The early days
I’d found a new outlet to let loose my creative flair. I wanted the gear but had no idea. It was August 2007 when I seriously found an interest in photography and purchased my first DSLR, a Canon 400D. I’d been tinkering with compacts for years but now I had grown up, I had my toy and I didn’t have a clue how to use it. I remember the first shots taken, overexposed and out of focus. The ideas I had in my head of beautiful vistas, perfectly exposed and crisp were proving to be difficult to produce.I set myself to learn the exposure triangle of aperture, shutter speed and ISO. Aperture was easy, the bigger the number, the sharper all of the image becomes, right? All of my shots were exposed at f/22 at the beginning and it wasn’t until about a few months later, I became aware of deffraction. This was my first decent landscape photograph at Loch Lomond, bear with me;
I remember the elation walking up to this beautiful location. It remains today one of my favourite places, probably due to mainly sentimental reasons. The shot was taken at f/22. The all important foreground interest was on a lower third of the frame. I’d even composed with the upper branch pointing toward the dip in the valley. I had also discovered HDR and I was very pleased, at the time. It was lacking one very important ingredient however.
The developing days
We were in the digital days so taking many shots was not costing me anything. I’d take lots and lots of images with a very low success rate but this was all part of learning. Knowledge and ideas came from magazines, books, and the internet. Id gone to places where before photography I would have probably never visited, Scottish Highlands, Isle of Skye, The Lake District and more locally, The Yorkshire Dales. I was discovering the golden hours and the peace that such moments brought. This was Utopia. I’d improved the gear from my Canon 400D to a 450D, then a 60D before accomplishing a goal of when I first started, but thought would never get, my first full frame camera, the Canon 6D. Life was good.
The technical know how was developing. I’d learnt of how to produce milky looking waters and the streaking movement of clouds through long exposure. I had slowly got out of the habit of using a semi automatic exposure mode and became very comfortable with shooting in manual. The rule of thirds became second nature to me. I was even getting selective of what foreground I was choosing. I was pleased with my results and so were others I shared my work with. There was still room for improvement and a better understanding of what magic ingredient needed to be added.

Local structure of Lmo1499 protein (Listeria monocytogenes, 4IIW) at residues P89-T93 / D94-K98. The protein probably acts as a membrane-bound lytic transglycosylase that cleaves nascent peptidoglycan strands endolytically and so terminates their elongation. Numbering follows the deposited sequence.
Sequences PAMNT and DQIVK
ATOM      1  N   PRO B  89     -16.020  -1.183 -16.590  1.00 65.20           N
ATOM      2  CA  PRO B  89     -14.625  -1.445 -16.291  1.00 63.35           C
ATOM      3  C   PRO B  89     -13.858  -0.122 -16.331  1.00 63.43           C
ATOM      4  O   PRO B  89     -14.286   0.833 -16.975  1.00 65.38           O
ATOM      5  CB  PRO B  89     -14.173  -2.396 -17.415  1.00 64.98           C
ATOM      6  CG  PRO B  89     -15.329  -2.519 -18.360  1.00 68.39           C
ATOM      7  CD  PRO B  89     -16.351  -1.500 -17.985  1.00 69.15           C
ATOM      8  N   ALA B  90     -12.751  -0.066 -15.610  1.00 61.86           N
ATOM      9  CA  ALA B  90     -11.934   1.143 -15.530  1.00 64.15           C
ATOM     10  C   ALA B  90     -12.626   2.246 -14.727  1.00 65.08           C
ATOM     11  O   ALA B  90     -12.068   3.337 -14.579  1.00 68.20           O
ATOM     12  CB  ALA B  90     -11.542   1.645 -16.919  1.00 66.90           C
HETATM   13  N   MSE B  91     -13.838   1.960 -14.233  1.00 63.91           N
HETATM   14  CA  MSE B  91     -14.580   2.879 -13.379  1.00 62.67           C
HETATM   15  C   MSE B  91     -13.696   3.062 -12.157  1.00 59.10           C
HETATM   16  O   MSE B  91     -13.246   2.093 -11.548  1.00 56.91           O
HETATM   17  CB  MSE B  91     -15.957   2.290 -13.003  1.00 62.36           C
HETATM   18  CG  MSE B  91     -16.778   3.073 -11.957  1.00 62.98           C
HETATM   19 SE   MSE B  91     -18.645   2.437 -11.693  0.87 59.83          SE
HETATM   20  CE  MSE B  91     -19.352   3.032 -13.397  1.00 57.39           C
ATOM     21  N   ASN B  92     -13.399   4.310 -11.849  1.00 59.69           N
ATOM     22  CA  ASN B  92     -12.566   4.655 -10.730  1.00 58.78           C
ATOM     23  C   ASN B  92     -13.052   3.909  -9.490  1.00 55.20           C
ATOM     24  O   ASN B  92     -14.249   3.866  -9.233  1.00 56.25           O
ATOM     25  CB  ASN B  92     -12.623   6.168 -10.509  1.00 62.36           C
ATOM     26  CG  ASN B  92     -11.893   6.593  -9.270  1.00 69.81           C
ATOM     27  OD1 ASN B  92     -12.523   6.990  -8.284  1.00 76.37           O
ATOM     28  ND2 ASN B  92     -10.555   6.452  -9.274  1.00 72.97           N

Starting to see the light
In the background of my learning years I heard comments and read text of how important the inclusion of light was in photography. ‘Chase the light’, ‘see the light’ were common quotations which I put to one side, thinking these were reserved for the older generation who were so detached from reality, were not worthy of my attention. I liked to do things my way so as long as the foreground is positioned right and there was a good balance in the frame, I was bound to get a good photograph. How very wrong I was. I started to see the light and how it transformed a good shot into a better shot. I watched how it created interest through contrast, making the image pop. It was upon my visits to the Yorkshire Dales and in recent years The Lake District, where I watched pockets of light drift along the fells, burning light over trees, crags, rocks and creating something special. As a landscape photographer I am very bound by the weather conditions and I am now adapting to what is presented to me. It is slowly coming together but the learning will never stop and the urge to constantly improve is like a drug wanted to be fed.